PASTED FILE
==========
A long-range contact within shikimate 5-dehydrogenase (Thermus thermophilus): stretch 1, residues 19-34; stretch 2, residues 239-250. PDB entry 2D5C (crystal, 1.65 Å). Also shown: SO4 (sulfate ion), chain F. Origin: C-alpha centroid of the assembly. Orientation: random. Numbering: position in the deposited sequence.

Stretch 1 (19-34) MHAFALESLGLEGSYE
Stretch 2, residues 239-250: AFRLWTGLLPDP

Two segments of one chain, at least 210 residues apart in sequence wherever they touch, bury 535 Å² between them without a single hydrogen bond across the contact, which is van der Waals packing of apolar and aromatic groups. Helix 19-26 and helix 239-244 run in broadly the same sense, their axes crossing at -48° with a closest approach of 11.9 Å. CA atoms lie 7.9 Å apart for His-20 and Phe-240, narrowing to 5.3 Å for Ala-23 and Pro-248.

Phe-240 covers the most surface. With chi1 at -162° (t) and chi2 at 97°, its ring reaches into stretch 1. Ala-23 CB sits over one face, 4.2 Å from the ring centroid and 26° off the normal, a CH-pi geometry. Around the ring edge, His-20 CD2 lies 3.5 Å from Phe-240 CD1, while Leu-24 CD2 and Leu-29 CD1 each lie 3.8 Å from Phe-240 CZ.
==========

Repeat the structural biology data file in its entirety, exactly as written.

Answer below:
A long-range contact within shikimate 5-dehydrogenase (Thermus thermophilus): stretch 1, residues 19-34; stretch 2, residues 239-250. PDB entry 2D5C (crystal, 1.65 Å). Also shown: SO4 (sulfate ion), chain F. Origin: C-alpha centroid of the assembly. Orientation: random. Numbering: position in the deposited sequence.

Stretch 1 (19-34) MHAFALESLGLEGSYE
Stretch 2, residues 239-250: AFRLWTGLLPDP

Two segments of one chain, at least 210 residues apart in sequence wherever they touch, bury 535 Å² between them without a single hydrogen bond across the contact, which is van der Waals packing of apolar and aromatic groups. Helix 19-26 and helix 239-244 run in broadly the same sense, their axes crossing at -48° with a closest approach of 11.9 Å. CA atoms lie 7.9 Å apart for His-20 and Phe-240, narrowing to 5.3 Å for Ala-23 and Pro-248.

Phe-240 covers the most surface. With chi1 at -162° (t) and chi2 at 97°, its ring reaches into stretch 1. Ala-23 CB sits over one face, 4.2 Å from the ring centroid and 26° off the normal, a CH-pi geometry. Around the ring edge, His-20 CD2 lies 3.5 Å from Phe-240 CD1, while Leu-24 CD2 and Leu-29 CD1 each lie 3.8 Å from Phe-240 CZ.